This is the test most likely to be ordered by medical professionals. It is faster and easier to collect, but it tends to be less reliable than a stool analysis. Sometimes doctors will order both the stool test and an antibodies test, in order to get a fuller picture of what is going on in both your immune system and your digestive system.
There is a Candida antibodies test from Immunolabs listed here, and you can either order it yourself or get your doctor’s help.
Organic Acid Test
Another area where a Candida overgrowth leaves evidence is your urine. There are certain organic waste products created by Candida albicans that are not naturally found in your body. By looking for these waste products in your urine, it is possible to evaluate whether there is an imbalance in the gut and to guess at which pathogenic organisms might be causing it.
There is a good organic acid test listed here. You can order it yourself or get your doctor’s assistance.
Candida questionnaires are another useful way to evaluate symptoms and assess the likelihood of a Candida infestation. Typically, they include questions that address the symptoms you are currently experiencing, as well as a review of the risk factors that may have led to your health problems.
On this site we have included the simple questionnaire that was originally created by Dr William Crook, the author of The Yeast Connection back in 1984. You can check out the questionnaire for yourself here.
In our book, Dr Eric and I have included two more questionnaires directed at Candida sufferers. The first one is a questionnaire that has been used in research studies to assess the effectiveness of antifungal drugs. And the second is our own questionnaire, that assesses lifestyle- and diet-related risk factors for Candida Related Complex.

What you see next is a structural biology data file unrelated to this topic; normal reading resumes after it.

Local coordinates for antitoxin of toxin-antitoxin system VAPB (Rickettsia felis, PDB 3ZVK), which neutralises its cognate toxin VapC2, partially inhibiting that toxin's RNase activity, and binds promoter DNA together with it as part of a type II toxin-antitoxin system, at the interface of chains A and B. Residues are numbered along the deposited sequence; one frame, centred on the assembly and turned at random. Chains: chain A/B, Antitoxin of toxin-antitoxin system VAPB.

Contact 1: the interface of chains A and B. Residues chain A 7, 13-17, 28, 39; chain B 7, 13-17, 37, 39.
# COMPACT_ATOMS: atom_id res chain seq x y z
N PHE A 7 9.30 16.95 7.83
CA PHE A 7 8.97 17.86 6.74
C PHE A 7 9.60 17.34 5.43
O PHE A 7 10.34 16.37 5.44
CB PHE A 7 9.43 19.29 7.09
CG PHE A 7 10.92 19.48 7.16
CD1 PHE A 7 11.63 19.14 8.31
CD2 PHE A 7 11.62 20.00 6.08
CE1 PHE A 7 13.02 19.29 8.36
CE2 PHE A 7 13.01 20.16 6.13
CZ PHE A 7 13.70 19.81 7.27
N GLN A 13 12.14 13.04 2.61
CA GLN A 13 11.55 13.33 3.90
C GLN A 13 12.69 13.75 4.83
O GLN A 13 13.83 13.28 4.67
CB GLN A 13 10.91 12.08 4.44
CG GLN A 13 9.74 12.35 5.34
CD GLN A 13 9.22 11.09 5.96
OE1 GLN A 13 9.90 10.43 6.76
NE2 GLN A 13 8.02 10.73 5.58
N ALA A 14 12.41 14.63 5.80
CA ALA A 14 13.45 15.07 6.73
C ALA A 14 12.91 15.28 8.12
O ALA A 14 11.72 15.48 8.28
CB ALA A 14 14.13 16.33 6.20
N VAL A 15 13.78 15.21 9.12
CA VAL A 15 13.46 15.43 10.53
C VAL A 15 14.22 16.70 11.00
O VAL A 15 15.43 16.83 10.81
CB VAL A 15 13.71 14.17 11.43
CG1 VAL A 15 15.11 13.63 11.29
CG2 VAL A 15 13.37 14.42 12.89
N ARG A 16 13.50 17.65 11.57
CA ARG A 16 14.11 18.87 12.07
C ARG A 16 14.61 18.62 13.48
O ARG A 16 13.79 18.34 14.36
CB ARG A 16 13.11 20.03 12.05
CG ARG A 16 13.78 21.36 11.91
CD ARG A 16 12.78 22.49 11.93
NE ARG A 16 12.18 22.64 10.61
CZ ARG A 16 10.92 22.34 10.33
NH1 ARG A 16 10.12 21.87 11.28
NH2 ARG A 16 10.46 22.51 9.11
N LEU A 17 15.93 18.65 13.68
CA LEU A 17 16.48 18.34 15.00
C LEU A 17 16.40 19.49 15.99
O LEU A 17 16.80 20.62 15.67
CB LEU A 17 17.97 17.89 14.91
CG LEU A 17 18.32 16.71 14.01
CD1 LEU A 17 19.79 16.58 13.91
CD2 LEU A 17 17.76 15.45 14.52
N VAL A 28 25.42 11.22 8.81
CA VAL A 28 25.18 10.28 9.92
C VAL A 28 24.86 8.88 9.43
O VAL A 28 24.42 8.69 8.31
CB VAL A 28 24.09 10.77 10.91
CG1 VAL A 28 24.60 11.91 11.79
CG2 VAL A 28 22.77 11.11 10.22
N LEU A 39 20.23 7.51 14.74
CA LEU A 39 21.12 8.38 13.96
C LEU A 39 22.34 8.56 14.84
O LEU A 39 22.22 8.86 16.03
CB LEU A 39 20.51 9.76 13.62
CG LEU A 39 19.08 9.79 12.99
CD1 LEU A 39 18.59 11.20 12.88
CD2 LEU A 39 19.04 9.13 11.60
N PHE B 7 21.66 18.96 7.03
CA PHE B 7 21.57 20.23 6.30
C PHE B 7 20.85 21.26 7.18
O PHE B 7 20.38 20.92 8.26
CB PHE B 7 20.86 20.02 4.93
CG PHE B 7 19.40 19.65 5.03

By using a combination of these questionnaires, you can start to get a feel for how Candida overgrowth is affecting your health, and what might have caused it in the first place. You can also print them out and take them to your doctor – they might help you convince him or her to order some appropriate tests for you.
Here’s a simple test that some people claim will diagnose your Candida overgrowth. As we’ll discuss below, the science behind this is a little suspect. Feel free to try the test, but take the results with a pinch of salt!
1. When you get up in the morning, and before you brush your teeth, eat or drink anything, fill a glass with bottled water at room temperature.
2. Spit some saliva gently into the glass.
3. Come back every 20 minutes for the next hour and check for some of these ‘tell-tale signs’ of Candida:
– ‘Strings’ coming down through the water from the saliva at the top
– Cloudy saliva sitting at the bottom of the glass
– Opaque specks of saliva suspended in the water
So why do we think this test is unreliable? Ultimately, it tells you how thick your mucus is and very little else. And the thickness of your mucus is determined by many factors which have very little to do with Candida or any other health problem.
What might lead to a false positive? If you have allergies or have recently eaten some dairy products, you will likely test ‘positive’ on the spittle test. Dehydration can also lead to a positive reading, which in practice means that you are far more likely to test ‘positive’ after you wake in the morning. Clearly, the thickness of your mucus is no reliable indicator for gut-related health issues like Candida.
For lots more information on how to diagnose a Candida overgrowth, including which tests to order and how to interpret them, take a look at our Ultimate Candida Diet treatment program.